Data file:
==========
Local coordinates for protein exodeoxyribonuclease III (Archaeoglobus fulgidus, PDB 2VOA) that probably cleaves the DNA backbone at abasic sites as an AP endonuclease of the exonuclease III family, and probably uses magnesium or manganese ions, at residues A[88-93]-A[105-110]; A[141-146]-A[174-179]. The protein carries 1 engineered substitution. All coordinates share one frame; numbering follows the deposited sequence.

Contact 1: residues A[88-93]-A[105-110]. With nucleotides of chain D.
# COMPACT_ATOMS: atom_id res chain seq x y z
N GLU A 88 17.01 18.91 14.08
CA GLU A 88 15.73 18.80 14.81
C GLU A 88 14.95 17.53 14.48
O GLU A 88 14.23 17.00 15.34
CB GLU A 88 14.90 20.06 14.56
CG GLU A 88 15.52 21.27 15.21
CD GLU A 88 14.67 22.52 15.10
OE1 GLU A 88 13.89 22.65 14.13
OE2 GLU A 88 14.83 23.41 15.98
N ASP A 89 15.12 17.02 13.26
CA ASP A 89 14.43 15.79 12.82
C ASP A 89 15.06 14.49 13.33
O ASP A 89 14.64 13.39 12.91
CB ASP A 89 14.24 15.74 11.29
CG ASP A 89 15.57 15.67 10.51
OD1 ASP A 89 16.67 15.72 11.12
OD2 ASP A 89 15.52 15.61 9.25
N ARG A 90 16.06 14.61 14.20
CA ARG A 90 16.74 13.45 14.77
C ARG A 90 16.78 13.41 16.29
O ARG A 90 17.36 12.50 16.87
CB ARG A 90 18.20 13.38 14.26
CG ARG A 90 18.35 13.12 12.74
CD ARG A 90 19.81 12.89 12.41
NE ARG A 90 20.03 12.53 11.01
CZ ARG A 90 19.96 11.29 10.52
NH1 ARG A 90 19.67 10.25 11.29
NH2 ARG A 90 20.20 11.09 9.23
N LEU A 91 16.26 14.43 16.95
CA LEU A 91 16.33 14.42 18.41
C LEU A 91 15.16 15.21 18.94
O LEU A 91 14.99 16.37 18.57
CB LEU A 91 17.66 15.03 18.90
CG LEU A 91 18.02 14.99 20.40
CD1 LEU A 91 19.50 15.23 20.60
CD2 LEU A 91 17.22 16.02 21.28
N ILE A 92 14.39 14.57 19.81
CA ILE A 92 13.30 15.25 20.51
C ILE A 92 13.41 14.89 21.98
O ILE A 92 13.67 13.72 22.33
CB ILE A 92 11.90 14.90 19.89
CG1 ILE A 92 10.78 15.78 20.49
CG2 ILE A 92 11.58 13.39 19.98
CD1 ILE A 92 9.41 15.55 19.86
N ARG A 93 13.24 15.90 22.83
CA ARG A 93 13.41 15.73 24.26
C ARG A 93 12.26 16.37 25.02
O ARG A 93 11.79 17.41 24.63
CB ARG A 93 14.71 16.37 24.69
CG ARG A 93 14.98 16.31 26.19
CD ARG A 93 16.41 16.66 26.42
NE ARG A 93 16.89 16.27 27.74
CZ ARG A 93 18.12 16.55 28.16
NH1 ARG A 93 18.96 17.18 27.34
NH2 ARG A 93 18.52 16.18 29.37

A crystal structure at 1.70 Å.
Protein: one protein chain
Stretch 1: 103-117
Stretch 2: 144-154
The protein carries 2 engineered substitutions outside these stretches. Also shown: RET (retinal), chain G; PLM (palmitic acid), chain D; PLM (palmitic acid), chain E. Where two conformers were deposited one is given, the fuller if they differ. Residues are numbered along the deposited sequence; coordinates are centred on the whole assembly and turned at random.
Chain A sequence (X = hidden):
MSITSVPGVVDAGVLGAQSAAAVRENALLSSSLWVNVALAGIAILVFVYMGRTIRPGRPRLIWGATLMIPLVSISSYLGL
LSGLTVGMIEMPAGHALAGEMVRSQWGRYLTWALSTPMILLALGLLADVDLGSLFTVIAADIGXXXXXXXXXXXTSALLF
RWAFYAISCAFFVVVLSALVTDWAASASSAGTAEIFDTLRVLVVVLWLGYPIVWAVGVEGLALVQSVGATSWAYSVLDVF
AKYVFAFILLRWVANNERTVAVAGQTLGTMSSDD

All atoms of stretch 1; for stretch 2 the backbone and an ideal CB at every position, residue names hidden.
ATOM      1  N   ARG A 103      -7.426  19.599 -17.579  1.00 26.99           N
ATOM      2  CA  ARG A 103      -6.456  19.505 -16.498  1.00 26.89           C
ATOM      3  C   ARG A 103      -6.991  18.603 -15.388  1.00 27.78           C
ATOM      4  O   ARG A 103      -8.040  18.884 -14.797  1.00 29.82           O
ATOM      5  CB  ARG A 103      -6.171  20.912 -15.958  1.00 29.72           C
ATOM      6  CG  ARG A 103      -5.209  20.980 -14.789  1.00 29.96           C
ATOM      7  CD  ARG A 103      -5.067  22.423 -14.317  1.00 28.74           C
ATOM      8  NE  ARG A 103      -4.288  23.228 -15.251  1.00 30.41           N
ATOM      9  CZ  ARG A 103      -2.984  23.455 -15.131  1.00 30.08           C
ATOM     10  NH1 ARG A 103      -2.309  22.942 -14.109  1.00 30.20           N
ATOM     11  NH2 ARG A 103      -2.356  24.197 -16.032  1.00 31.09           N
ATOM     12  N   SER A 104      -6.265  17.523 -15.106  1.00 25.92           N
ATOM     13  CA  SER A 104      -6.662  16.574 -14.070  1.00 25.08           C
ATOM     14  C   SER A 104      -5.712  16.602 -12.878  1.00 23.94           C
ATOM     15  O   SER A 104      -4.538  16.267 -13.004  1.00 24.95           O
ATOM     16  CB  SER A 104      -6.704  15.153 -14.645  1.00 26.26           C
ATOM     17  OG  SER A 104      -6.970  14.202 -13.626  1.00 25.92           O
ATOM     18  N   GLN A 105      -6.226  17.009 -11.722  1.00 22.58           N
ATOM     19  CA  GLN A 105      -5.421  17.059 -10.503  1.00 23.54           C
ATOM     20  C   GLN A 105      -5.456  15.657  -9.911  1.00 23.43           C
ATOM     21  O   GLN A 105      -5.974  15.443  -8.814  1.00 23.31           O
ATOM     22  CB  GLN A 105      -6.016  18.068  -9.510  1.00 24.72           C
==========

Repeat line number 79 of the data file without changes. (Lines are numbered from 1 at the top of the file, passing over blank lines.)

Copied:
ATOM     10  NH1 ARG A 103      -2.309  22.942 -14.109  1.00 30.20           N